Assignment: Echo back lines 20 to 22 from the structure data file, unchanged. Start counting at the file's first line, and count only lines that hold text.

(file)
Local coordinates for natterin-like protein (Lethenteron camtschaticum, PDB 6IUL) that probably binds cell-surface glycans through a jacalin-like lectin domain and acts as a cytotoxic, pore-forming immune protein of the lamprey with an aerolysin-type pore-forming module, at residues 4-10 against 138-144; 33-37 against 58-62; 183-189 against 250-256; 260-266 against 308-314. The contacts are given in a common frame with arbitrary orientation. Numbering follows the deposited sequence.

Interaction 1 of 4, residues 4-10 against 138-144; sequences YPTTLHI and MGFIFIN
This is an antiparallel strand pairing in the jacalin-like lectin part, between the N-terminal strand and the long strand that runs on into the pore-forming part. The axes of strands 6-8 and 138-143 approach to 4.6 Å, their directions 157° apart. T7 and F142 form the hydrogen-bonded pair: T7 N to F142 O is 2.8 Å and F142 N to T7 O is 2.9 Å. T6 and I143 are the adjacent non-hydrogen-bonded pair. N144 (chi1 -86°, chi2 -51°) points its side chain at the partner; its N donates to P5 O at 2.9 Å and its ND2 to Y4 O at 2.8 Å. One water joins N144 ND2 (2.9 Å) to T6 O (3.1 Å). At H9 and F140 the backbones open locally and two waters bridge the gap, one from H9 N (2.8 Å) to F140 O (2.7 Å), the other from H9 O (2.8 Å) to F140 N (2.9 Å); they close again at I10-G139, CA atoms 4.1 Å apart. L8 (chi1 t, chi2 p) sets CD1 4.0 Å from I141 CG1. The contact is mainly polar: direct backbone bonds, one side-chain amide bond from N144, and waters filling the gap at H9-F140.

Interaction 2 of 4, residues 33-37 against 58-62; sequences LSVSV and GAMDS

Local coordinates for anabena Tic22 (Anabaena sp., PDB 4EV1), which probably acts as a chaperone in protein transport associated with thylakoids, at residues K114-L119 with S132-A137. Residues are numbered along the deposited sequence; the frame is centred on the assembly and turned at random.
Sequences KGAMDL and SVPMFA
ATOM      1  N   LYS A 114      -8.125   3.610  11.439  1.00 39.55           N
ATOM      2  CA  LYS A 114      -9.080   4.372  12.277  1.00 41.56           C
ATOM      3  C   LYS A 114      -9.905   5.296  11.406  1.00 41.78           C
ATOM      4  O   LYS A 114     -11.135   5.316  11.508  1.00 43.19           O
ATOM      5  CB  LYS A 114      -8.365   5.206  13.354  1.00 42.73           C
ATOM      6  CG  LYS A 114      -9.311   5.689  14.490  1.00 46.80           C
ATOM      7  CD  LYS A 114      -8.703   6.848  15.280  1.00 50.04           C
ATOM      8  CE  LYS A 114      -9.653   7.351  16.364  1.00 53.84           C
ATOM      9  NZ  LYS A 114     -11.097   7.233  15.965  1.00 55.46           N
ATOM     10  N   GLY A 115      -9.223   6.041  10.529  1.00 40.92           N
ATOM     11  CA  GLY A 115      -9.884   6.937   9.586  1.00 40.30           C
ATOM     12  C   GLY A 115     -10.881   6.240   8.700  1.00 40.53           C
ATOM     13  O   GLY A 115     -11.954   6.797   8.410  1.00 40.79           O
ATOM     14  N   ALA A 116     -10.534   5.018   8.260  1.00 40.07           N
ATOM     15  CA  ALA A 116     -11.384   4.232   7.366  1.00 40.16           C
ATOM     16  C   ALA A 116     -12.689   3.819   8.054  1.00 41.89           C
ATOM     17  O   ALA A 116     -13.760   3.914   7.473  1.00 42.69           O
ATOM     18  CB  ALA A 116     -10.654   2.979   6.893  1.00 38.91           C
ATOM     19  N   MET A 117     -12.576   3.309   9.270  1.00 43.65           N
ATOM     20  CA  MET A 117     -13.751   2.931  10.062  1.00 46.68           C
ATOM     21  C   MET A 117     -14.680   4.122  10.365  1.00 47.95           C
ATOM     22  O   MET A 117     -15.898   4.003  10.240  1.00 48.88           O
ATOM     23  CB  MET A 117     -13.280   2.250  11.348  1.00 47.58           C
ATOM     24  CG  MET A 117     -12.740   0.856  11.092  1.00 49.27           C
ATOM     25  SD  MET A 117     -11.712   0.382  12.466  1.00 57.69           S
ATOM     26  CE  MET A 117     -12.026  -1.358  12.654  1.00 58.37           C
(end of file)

ATOM     14  N   ALA A 116     -10.534   5.018   8.260  1.00 40.07           N
ATOM     15  CA  ALA A 116     -11.384   4.232   7.366  1.00 40.16           C
ATOM     16  C   ALA A 116     -12.689   3.819   8.054  1.00 41.89           C